A hedonic model for effective web marketing: an empirical examination

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A hedonic model for effective
web marketing: an empirical
Philip M. Tsang
A hedonic model
for effective web
Electronics and Communications Technology Programme,
The Open University of Hong Kong, Kowloon, Hong Kong,
People’s Republic of China, and
Sandy Tse
Winner Trading, Hong Kong, People’s Republic of China
Purpose – To identify the relative effects of three features of response toward web interface (RWI) on
their advertising promotion effectiveness as measured by the number of accesses to various web
Design/methodology/approach – A factorial design experiment was conducted on the internet to
empirically test the hedonic stimulation web interface model developed by the authors.
Findings – The results reveal that there are three main effects and two two-variable interactions
which are found to be significant. In respect to our hedonic stimulation web interface design model
(HSWIDM). No three variables of the hedonic salience interact simultaneously.
Research limitations/implications – Among the potential limitations of this research is the main
effect of colour in the design of the experiment. The other potential limitation is related to the broad
assumption of subjects selected.
Practical implications – In operational terms, the major finding regarding the key aim of this
research is that all three hedonic salience variables have a main effect and lead to a hedonic valance.
Originality/value – The research adds to the body of literature and knowledge focusing on
quantitative internet research and analysis of data using a practical factorial design and analysis
method as exemplified in the use of Yates’ forward analysis of factorial experiment.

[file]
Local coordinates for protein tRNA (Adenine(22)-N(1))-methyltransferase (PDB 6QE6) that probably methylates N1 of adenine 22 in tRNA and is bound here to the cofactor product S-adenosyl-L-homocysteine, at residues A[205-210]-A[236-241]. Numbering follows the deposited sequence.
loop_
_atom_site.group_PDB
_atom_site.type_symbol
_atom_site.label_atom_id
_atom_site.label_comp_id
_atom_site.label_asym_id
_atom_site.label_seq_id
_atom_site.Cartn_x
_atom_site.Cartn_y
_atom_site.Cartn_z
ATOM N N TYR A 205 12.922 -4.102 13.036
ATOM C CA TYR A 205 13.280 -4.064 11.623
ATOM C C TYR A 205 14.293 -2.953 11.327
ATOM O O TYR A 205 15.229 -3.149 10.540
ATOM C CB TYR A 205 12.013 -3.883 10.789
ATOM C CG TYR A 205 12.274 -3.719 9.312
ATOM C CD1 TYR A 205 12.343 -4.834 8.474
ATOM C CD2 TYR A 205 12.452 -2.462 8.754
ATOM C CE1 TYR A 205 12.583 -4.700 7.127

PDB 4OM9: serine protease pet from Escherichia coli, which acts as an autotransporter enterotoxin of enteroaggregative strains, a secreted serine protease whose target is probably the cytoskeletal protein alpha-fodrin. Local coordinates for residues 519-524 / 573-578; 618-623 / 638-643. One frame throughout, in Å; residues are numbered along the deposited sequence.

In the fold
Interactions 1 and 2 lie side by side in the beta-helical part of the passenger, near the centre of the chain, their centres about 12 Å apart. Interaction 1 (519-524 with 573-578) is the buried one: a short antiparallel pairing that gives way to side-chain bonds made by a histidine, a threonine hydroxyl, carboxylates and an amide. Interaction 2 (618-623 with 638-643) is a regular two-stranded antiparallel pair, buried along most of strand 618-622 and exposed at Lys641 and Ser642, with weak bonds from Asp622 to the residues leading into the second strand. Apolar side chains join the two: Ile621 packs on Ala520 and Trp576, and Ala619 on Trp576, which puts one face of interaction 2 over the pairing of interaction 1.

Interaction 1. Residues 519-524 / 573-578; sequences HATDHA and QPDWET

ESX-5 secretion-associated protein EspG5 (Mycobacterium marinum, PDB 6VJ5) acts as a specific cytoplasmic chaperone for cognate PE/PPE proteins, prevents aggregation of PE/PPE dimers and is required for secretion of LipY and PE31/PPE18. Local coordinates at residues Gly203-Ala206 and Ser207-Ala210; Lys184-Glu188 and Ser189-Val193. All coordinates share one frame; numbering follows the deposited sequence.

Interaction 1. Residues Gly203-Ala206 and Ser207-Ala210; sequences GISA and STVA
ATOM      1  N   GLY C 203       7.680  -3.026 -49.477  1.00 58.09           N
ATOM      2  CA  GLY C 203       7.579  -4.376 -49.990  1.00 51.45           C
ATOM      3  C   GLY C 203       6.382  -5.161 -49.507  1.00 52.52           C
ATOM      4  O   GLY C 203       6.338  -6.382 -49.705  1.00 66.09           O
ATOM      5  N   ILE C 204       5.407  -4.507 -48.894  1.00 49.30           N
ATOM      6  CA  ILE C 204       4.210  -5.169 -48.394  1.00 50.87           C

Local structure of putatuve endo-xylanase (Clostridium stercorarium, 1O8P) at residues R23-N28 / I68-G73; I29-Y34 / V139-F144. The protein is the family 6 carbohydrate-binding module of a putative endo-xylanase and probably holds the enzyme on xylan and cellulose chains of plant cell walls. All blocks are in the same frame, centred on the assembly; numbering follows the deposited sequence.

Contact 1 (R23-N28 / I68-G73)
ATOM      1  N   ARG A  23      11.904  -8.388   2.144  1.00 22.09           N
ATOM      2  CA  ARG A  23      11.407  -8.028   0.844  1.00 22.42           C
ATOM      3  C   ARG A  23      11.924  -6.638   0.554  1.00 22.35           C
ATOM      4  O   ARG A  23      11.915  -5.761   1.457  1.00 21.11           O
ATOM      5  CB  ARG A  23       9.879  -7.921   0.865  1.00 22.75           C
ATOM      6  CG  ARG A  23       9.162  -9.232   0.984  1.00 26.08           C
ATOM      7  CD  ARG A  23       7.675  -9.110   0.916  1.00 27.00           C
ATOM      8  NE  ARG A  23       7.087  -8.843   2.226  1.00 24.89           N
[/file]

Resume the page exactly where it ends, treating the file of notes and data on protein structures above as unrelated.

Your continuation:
Keywords Internet, Consumer behaviour, User interfaces
Paper type Research paper
The last decade has seen breathtaking changes in the ways business is conducted. The
key driving force is globalisation, which is facilitated by the rapid development of the
internet and mobile technologies. The impact of the internet on business practices is
manifold. Value creation is increasingly based on the creative and innovative use of
information and communications technologies.
Many professors and friends had contributed to the ideas and design methodology used in this
research. Specific thanks must go to the following professors and experts including Professor
David Corkindale of University of South Australia, Professor M. Berger of MIT’s Experimental
Design Program, Professor Don Scott of University of New England, Professor Kevin Cox of City
University of Hong Kong, Professor KY Tam of HKUST, Professor Kai Koong of University of
Texas, and Professor Philip Gendall of Massey University.
Industrial Management & Data
Vol. 105 No. 8, 2005
pp. 1039-1052
q Emerald Group Publishing Limited
DOI 10.1108/02635570510624437
The internet has three major functions:
(1) as a means of communication, for example, through e-mail, mailing lists, ICQ
and the like;
(2) as a means of obtaining information, such as online databases, electronic
libraries, search engines, the world wide web; and
(3) as content itself.
It is widely recognised that we have entered into what is known as the information age.
Information technology (IT) has impacted upon three key areas: the compression of
time, overcoming geography and the restructuring of relationships. For many
businesses, these ideas have meant increasing the use of new marketing and